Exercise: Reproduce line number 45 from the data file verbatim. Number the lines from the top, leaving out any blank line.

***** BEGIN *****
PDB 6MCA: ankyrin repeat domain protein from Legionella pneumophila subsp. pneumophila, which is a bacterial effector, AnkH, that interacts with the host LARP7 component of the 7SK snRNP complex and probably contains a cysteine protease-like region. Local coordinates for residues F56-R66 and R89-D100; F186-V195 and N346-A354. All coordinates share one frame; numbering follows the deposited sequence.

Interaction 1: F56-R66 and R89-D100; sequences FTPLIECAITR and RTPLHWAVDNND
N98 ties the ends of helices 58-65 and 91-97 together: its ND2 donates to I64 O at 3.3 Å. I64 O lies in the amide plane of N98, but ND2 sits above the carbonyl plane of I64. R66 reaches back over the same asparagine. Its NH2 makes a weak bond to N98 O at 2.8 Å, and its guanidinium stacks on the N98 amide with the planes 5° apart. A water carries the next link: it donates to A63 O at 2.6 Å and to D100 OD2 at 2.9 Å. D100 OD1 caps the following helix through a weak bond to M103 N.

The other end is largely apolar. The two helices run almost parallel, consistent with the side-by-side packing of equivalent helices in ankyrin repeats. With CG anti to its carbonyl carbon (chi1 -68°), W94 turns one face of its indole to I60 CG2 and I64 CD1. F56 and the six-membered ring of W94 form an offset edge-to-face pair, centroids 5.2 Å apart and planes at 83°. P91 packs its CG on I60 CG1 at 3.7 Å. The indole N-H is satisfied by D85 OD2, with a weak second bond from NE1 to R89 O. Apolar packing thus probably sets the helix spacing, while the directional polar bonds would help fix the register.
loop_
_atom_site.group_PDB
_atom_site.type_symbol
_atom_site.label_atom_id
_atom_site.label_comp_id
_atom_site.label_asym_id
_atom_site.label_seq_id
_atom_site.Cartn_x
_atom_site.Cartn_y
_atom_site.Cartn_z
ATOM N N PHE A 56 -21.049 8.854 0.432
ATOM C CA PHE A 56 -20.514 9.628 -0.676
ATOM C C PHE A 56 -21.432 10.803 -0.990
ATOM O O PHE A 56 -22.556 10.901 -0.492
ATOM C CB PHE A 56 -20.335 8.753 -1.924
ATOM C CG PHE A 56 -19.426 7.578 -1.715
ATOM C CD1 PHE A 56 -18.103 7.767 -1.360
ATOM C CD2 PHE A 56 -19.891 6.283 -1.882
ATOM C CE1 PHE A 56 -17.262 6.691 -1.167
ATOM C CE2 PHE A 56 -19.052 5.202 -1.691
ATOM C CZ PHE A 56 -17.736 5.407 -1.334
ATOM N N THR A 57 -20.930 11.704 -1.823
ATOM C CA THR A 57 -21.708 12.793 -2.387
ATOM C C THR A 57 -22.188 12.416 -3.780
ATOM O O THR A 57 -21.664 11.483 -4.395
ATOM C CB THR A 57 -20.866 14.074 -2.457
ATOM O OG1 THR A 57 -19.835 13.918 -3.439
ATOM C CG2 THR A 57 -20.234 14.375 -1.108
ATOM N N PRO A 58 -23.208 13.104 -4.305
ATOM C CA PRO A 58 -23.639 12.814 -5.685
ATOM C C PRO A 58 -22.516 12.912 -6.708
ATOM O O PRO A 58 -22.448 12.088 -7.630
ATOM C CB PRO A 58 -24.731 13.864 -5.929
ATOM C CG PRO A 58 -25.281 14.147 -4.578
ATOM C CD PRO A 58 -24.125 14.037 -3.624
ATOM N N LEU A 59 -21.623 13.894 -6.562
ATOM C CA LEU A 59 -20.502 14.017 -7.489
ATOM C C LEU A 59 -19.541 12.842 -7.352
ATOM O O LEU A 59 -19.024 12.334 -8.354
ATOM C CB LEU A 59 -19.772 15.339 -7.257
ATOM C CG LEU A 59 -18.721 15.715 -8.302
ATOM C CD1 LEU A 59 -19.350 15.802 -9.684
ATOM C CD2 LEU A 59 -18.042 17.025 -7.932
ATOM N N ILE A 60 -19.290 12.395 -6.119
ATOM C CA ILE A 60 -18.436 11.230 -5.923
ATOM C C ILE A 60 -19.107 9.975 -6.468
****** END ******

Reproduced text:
ATOM C CG LEU A 59 -18.721 15.715 -8.302